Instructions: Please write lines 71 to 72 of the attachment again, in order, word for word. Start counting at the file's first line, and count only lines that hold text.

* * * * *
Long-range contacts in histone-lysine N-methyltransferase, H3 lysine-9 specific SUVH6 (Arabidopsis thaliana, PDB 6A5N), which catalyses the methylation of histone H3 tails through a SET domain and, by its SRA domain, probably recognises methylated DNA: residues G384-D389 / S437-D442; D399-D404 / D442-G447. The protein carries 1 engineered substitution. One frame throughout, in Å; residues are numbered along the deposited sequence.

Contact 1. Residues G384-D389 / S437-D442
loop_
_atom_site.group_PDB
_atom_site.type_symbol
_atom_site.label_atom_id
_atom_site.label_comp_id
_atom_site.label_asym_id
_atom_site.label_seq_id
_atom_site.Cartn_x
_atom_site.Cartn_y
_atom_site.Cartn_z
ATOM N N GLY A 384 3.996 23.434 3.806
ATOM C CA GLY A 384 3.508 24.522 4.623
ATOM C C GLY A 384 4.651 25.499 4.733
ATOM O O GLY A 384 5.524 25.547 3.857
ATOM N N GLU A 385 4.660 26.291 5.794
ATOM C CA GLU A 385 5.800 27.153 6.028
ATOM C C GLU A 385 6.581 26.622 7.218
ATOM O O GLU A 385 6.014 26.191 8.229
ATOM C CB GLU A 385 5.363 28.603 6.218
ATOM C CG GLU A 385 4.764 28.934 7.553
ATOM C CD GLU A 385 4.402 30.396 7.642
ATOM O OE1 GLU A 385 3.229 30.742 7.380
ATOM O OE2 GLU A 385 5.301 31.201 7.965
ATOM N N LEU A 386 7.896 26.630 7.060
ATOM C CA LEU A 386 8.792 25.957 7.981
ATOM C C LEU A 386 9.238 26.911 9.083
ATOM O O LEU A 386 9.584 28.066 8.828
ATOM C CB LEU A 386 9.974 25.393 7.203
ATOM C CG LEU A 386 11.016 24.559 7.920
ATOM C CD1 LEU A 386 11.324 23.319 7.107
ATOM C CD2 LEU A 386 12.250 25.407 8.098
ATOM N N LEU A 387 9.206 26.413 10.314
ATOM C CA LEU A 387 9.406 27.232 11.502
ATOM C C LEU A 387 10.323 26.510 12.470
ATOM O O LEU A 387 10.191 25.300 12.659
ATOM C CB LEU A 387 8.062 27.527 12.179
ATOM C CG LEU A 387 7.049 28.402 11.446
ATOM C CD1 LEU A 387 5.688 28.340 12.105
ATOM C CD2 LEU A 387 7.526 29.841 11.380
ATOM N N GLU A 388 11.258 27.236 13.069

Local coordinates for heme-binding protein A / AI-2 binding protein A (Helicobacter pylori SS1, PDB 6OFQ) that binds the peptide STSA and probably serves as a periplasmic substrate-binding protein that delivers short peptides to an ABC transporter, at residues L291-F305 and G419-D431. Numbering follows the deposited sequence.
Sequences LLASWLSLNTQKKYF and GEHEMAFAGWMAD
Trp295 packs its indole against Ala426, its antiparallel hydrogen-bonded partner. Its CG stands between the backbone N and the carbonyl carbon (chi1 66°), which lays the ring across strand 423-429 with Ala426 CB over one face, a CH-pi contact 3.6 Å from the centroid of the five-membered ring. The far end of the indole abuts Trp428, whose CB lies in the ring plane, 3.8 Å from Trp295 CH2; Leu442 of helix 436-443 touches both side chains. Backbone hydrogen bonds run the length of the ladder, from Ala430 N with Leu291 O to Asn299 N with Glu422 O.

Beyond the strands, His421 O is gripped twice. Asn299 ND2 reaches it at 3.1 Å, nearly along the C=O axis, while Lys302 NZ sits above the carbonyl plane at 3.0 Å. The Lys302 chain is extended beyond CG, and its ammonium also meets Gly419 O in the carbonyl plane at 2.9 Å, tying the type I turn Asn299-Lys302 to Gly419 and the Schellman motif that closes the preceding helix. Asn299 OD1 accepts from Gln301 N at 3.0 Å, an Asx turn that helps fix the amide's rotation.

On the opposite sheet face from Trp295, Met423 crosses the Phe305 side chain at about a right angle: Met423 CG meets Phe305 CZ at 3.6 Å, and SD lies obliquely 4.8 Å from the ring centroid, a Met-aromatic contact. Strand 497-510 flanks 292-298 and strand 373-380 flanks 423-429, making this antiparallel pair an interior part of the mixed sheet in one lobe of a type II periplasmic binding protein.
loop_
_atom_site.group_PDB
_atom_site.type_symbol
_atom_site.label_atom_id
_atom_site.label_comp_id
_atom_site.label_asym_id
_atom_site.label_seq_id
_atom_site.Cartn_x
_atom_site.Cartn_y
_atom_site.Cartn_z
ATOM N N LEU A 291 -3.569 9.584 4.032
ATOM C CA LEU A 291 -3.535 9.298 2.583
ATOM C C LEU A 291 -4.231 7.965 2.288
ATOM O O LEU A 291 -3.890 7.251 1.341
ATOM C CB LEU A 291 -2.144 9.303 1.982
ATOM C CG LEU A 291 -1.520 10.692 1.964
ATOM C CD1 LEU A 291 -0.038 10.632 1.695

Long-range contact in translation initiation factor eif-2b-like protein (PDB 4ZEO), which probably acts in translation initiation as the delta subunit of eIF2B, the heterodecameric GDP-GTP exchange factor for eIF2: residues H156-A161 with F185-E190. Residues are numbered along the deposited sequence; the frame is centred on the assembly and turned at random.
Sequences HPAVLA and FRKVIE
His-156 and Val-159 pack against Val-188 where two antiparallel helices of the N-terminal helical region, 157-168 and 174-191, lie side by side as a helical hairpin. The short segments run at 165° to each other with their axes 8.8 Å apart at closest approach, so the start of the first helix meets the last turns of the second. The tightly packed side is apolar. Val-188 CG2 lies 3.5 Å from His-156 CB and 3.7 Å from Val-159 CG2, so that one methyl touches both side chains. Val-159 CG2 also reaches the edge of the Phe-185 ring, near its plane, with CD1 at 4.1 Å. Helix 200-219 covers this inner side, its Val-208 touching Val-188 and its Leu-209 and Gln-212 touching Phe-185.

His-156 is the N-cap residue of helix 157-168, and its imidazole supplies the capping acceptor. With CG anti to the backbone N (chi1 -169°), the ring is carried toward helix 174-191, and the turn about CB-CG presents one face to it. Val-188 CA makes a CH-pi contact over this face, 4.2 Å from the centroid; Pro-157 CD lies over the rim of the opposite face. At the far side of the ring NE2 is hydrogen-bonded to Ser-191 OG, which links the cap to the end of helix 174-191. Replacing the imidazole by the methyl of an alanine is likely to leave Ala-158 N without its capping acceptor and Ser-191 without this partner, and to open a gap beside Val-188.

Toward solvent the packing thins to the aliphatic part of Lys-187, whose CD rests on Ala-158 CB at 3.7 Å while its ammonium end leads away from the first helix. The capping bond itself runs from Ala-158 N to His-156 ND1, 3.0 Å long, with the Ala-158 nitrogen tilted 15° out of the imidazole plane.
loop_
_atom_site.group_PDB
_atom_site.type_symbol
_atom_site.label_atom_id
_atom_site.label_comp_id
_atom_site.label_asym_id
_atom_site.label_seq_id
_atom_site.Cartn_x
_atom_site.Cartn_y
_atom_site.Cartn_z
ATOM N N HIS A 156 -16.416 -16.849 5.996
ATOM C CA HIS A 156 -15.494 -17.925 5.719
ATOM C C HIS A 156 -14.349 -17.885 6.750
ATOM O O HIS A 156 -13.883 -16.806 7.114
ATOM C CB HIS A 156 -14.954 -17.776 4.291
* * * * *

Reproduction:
_atom_site.group_PDB
_atom_site.type_symbol